Well! Even as we all turn red, I've still encountered just two avowed democratic socialists in my daily rounds through the nation's capital: Vermont's Sen. Bernie Sanders . . . and the guy I see in the mirror when I shave. Bernie is quite capable of speaking for himself, so what follows is a report on the state of actual existing socialism from the other half of the D.C. Senators and Columnists Soviet.

First, as we survey the political landscape, what's striking is the absence of advocates of socialism, at least as the term was understood by those who carried that banner during the capitalist crisis of the 1930s. Then, socialists and communists both spoke of nationalizing all major industries and abolishing private markets and the wage system. Today, it's impossible to find a left-leaning party anywhere that has such demands or entertains such fantasies. (Not even Hugo Chávez -- more an authoritarian populist than any kind of socialist -- says such things.)

Within the confines of socialist history, this means that the perspective of Eduard Bernstein -- the fin de siecle German socialist who argued that the immediate struggle to humanize capitalism through the instruments of democratic government was everything, and that the goal of supplanting capitalism altogether was meaningless -- has definitively prevailed. Within the confines of American history, this means that when New York's garment unions left the Socialist Party to endorse Franklin Roosevelt in 1936, they were charting the paradigmatic course for American socialists: into the Democratic Party to support not the abolition of capitalism but its regulation and democratization, and the creation of some areas of public life where the market does not rule.

But in the United States, conservatives have never bashed socialism because its specter was actually stalking America. Rather, they've wielded the cudgel against such progressive reforms as free universal education, the minimum wage or tighter financial regulations. Their signal success is to have kept the United States free from the taint of universal health care. The result: We have the world's highest health-care costs, borne by businesses and employees that cannot afford them; nearly 50 million Americans have no coverage; infant mortality rates are higher than those in 41 nations -- but at least (phew!) we don't have socialized medicine.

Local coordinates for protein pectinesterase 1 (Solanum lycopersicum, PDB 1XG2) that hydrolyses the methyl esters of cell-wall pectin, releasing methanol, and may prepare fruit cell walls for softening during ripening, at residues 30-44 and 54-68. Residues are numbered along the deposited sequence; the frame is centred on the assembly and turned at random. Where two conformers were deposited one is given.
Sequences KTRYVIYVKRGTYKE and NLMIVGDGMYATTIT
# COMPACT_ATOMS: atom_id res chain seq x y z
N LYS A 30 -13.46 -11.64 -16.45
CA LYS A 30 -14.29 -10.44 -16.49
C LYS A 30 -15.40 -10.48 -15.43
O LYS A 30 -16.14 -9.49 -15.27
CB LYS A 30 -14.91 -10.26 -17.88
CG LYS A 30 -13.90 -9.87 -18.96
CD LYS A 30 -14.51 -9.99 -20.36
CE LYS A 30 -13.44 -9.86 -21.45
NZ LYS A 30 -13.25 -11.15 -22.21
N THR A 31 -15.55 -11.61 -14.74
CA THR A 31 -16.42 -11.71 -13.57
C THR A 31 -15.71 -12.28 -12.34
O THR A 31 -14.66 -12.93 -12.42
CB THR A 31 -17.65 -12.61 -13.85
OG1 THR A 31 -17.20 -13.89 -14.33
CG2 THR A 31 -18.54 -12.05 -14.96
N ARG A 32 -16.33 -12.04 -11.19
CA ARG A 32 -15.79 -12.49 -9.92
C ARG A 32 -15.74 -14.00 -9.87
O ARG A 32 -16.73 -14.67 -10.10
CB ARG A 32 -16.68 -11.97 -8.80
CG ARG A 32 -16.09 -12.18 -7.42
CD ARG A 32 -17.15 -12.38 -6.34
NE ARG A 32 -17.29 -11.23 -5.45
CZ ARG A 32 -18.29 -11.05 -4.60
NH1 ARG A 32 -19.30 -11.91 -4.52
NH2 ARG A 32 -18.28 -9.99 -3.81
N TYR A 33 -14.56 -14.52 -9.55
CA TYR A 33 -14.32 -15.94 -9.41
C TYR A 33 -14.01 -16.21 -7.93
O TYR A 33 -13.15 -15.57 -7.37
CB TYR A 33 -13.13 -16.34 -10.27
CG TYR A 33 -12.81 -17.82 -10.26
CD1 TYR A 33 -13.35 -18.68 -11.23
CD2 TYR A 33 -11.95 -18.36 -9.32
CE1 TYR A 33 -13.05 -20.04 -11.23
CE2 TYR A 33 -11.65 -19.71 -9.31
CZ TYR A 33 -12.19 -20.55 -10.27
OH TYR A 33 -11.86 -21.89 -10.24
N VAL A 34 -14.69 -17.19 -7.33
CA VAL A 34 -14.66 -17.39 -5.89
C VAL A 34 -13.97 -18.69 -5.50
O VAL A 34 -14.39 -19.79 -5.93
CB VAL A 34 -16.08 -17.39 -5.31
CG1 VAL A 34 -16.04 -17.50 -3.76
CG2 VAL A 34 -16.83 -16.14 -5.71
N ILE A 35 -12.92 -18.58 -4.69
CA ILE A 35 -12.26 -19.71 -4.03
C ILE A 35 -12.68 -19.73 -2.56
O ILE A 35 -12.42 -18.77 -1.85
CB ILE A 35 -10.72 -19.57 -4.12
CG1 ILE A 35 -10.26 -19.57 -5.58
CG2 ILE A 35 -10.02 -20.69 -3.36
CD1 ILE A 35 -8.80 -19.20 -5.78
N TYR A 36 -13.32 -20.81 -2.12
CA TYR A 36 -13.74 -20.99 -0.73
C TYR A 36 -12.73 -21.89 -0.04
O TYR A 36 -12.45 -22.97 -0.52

Give conservatives credit for their consistency: They attacked Roosevelt as a socialist as they are now attacking Obama, when in fact Obama, like Roosevelt before him, is engaged not in creating socialism but in rebooting a crashed capitalist system. The spending in Obama's stimulus plan isn't a socialist takeover. It's the only way to inject money into a system in which private-sector investment, consumption and exports -- the other three possible engines of growth -- are locked down. Investing more tax dollars in education and research and development is a way to use public funds to create a more competitive private sector. Keeping our banks from speculating madly with our money is a way to keep banking alive.